Film and food discussion leads to marmalade memories

March 24, 2023

Last week, I attended a fascinating presentation about the intersection of cinema and cuisine. We were hosted by Shelby Cooke, editor of the recently released anthology, “Eating the Screen,” published by Film East, a film programming group based in the United Kingdom. Before the talk, we sipped wine, nibbled on chips and sampled marmalade sandwiches, the perfect segue into the afternoon’s presentation.

Shelby read aloud from her article in the anthology, “Marmalade and Masculinity: Combatting Toxic Masculinity with Paddington Bear” and shared clips from the film, “Paddington 2.” For those who may not be familiar with Paddington, he is a beloved character in children’s literature, featured in more than 50 books, an animated television series and two films. He always sports a red bucket hat (in which he stores a spare marmalade sandwich) and a blue coat.

The focus of the article about toxic masculinity is the transformative role Paddington plays after he is wrongly imprisoned for a crime he didn’t commit. His naiveté plays into the hands of the mean-spirited criminals who encourage him to complain about the tasteless food they are forced to eat. Knuckles, the brawny cook, doesn’t react well to the complaint and begins to shake the little bear.

A sweet surprise ensues when Paddington’s hidden sandwich flies out of his hat and into the mouth of the screaming cook. Not unlike Proust’s madeleines, the effect of the delicious flavors shocks the cook, and Knuckles invites Paddington to make marmalade for the next morning’s breakfast. In the kitchen scene that follows, we see the kindly bear connect with Knuckles and encourage him to work as a peer.

The next morning, we see more of the prison’s toxic masculinity undone by acts of inclusion, respect and humanity. This time, when they ask for more tasty foods from the kitchen, other inmates volunteer to make their favorite treats. Over time, the prison opens a tea room, the warden begins to read bedtime stories, and Paddington continues to serve as the facilitator of civil behavior.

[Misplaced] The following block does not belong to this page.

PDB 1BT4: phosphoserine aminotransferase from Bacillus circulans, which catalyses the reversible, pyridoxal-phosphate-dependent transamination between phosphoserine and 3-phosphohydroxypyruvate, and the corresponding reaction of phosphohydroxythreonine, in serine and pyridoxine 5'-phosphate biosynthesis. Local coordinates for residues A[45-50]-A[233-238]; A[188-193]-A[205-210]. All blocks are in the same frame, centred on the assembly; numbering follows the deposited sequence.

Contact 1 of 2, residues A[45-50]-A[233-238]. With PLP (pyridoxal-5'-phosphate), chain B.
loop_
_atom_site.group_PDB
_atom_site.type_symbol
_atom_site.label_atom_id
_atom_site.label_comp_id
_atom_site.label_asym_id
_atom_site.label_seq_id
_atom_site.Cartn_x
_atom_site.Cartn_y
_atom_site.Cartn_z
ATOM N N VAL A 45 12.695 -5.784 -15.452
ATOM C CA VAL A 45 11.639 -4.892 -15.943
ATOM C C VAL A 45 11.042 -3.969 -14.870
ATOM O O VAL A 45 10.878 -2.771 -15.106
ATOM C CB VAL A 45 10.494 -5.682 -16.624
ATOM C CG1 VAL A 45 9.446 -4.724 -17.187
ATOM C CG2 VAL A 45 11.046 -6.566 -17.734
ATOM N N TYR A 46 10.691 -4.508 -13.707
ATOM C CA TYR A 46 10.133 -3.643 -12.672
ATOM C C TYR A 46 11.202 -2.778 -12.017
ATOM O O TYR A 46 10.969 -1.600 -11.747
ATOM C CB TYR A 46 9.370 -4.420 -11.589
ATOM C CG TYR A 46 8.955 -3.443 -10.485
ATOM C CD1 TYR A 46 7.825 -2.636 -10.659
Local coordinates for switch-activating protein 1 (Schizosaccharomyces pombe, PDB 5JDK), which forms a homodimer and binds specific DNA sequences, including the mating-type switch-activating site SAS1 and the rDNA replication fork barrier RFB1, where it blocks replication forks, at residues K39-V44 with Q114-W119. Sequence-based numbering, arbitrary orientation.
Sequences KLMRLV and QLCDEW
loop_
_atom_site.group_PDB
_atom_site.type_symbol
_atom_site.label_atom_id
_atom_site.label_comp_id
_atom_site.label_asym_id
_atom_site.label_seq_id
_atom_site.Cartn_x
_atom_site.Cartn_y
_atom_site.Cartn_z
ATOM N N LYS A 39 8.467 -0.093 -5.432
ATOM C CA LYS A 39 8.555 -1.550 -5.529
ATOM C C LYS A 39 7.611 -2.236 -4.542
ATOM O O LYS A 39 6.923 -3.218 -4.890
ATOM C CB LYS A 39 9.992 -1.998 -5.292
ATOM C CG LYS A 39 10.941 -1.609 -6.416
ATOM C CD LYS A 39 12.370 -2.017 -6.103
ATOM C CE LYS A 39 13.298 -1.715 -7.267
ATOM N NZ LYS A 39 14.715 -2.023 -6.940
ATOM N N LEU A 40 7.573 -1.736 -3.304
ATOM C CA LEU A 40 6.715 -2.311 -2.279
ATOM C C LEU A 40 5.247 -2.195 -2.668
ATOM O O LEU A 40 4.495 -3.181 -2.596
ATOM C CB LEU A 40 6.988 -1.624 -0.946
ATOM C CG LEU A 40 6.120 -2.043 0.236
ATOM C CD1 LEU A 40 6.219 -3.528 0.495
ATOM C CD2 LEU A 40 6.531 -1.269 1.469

During the preparations for Queen Elizabeth’s Platinum Jubilee, she appeared in a video with Paddington at her tea table. As the bear bungles things (drinking tea directly from the pot and smushing a pastry), the queen remains serene. And, when he offers her a marmalade sandwich, she pats her purse and says she keeps one there herself, “for later.”

While it’s unlikely she carried a sandwich in her purse, she is reputed to have enjoyed marmalade on toast at breakfast. After her death, people began leaving marmalade sandwiches near the floral tributes at Buckingham Palace. It became such a problem, park officials requested that people not leave food, as it was troublesome for attracting unwanted wildlife.

What is so magical about marmalade? First, it is made from whole citrus fruit (typically Seville oranges), so the final product will be studded with bits of peel, which also help thicken the texture. The flavor is sweet from the fruit and sugar, while tart and tangy from the bits of peel. Marmalade is thicker and more complex than jam, which uses peeled fruit, and much thicker than jelly, which uses fruit juice.

The color of marmalade ranges from the bright yellow-orange to darker shades (as in the photo), depending upon the specific fruits involved. You don’t have to go through a canning process if you plan to store it in the refrigerator once it cools. If you’re planning to give jars as gifts, you should process the sealed jars in a canning water bath. Marmalade is widely available at grocery stores and specialty shops, but if you’d like to try making your own, I’ve included a basic recipe.

Orange Marmalade

2 large seedless oranges
1 lemon
4 C water
4 C sugar

Scrub the skin of the oranges and lemon to remove any surface dirt. Cut in half lengthwise and then into thin slices; discard any seeds. Place fruit slices along with their juice in a large pot. Add water and bring the mixture to a boil over high heat. Remove pot from heat and add sugar; stir until dissolved. Cover the pot and allow to stand at room temperature overnight. The next day, place a small plate in the freezer. Place the pot on the stove and bring the mixture to a boil. Reduce heat to low and simmer for 2 hours, stirring occasionally. Turn up the heat and boil gently until the marmalade reaches a temperature of 220 F. To test whether the marmalade is ready, place a teaspoon of marmalade on the chilled plate. If the mixture wrinkles slightly when you draw your finger through the spoonful, it has reached the setting point. Decant the marmalade into sealable jars and store in the refrigerator (for up to 1 month) or freezer (for up to 3 months). If planning to put up the marmalade for shelf storage, process in a canning water bath. Yield: 6 half-pints of marmalade.

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